Cartoonist cannot be an anti-Semite because he supports good causes, Italian judge says

30 April 2012

An Italian court has ruled that a controversial illustrator could not be publicly accused of anti-Semitism because of his actions on behalf of causes related to Third World countries. In 2008, the cartoonist Vauro Senesi did a caricature of Italian politician Fiamma Nirenstein, who is Jewish, wearing a Star of David and several fascist symbols (see below).

Following the publication of the cartoon in ‘Il Manifesto’, the journalist and parliamentarian Giuseppe Caldarola published an opinion piece in which he said that Senesi as an anti-Semite. Senesi promptly sued Caldarola for defamation of character. The court declared that Senesi "could not be publicly accused of anti-Semitism because of his profound commitment to humanitarian causes in third world countries."

Last January, Judge Emanuela Attura had imposed a fine of € 25,000 (US$ 33,000) on Caldarola for slander. In the verdict, she cited Senesi’s work with the Italian NGO Emergency that sends medical aid in Pakistan and Afghanistan as evidence that he was not an anti-Semite.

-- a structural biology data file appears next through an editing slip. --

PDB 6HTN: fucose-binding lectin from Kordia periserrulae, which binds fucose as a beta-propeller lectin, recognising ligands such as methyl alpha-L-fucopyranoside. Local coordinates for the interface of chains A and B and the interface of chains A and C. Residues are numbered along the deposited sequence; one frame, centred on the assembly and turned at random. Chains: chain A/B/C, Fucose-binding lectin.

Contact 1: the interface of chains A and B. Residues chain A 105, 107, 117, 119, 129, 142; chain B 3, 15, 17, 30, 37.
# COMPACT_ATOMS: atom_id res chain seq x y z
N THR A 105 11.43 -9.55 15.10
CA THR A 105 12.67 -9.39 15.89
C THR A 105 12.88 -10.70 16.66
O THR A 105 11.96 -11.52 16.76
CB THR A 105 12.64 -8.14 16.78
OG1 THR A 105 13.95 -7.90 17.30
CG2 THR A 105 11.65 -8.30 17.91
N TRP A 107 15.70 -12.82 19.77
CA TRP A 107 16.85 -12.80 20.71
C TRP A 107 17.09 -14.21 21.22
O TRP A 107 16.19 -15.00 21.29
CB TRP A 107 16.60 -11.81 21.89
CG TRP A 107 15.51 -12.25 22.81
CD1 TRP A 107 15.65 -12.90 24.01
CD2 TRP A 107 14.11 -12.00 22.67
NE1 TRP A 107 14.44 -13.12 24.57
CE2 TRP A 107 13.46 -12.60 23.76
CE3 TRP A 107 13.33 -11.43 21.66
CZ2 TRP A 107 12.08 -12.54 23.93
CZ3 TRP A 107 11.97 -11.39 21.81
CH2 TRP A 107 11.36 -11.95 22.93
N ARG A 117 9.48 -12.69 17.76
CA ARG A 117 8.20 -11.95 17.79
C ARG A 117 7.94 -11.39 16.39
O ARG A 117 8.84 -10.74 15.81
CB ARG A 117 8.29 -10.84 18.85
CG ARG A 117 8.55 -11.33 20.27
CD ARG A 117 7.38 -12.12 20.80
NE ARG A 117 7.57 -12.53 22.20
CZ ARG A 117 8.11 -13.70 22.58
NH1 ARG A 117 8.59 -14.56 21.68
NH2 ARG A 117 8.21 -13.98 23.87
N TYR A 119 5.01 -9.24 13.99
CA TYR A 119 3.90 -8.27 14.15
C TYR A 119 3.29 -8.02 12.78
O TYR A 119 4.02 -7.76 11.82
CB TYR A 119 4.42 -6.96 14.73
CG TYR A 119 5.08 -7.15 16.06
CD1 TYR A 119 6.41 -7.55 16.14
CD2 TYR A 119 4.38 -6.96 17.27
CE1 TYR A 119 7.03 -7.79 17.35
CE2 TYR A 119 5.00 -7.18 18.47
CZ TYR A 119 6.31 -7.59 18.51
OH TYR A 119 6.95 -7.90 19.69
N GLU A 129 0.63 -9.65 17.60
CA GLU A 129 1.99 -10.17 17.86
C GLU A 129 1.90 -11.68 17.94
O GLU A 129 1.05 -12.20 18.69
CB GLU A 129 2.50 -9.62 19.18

After the verdict, World Jewish Congress President Ronald Lauder had expressed his outrage over the fine imposed on Caldarola. “While the man who defends a Jewish woman is fined, the author of this blatantly anti-Semitic cartoon gets a free ride from the court to continue injecting venom into the political debate in Italy,” Lauder had said in reaction.

Vauro Senesi is an anti-Israel activist who wanted to part in this month’s ‘Flytilla’. However, he and six other activists were banned from boarding their flight to Tel Aviv.

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